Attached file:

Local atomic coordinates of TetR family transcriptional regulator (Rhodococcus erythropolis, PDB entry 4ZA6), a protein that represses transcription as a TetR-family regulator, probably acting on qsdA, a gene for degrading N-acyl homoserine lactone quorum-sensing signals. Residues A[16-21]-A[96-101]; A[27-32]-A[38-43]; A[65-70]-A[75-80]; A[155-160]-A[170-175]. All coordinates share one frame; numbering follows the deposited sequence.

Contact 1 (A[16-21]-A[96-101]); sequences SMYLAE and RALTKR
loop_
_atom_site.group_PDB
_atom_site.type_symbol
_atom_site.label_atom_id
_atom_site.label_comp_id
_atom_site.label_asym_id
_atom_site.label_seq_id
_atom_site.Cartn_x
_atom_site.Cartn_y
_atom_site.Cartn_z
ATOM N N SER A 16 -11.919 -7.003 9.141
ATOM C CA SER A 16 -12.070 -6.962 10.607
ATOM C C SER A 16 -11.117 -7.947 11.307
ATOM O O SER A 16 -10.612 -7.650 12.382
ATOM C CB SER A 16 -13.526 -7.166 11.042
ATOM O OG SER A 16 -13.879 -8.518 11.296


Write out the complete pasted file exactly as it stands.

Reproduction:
Local atomic coordinates of TetR family transcriptional regulator (Rhodococcus erythropolis, PDB entry 4ZA6), a protein that represses transcription as a TetR-family regulator, probably acting on qsdA, a gene for degrading N-acyl homoserine lactone quorum-sensing signals. Residues A[16-21]-A[96-101]; A[27-32]-A[38-43]; A[65-70]-A[75-80]; A[155-160]-A[170-175]. All coordinates share one frame; numbering follows the deposited sequence.

Contact 1 (A[16-21]-A[96-101]); sequences SMYLAE and RALTKR
loop_
_atom_site.group_PDB
_atom_site.type_symbol
_atom_site.label_atom_id
_atom_site.label_comp_id
_atom_site.label_asym_id
_atom_site.label_seq_id
_atom_site.Cartn_x
_atom_site.Cartn_y
_atom_site.Cartn_z
ATOM N N SER A 16 -11.919 -7.003 9.141
ATOM C CA SER A 16 -12.070 -6.962 10.607
ATOM C C SER A 16 -11.117 -7.947 11.307
ATOM O O SER A 16 -10.612 -7.650 12.382
ATOM C CB SER A 16 -13.526 -7.166 11.042
ATOM O OG SER A 16 -13.879 -8.518 11.296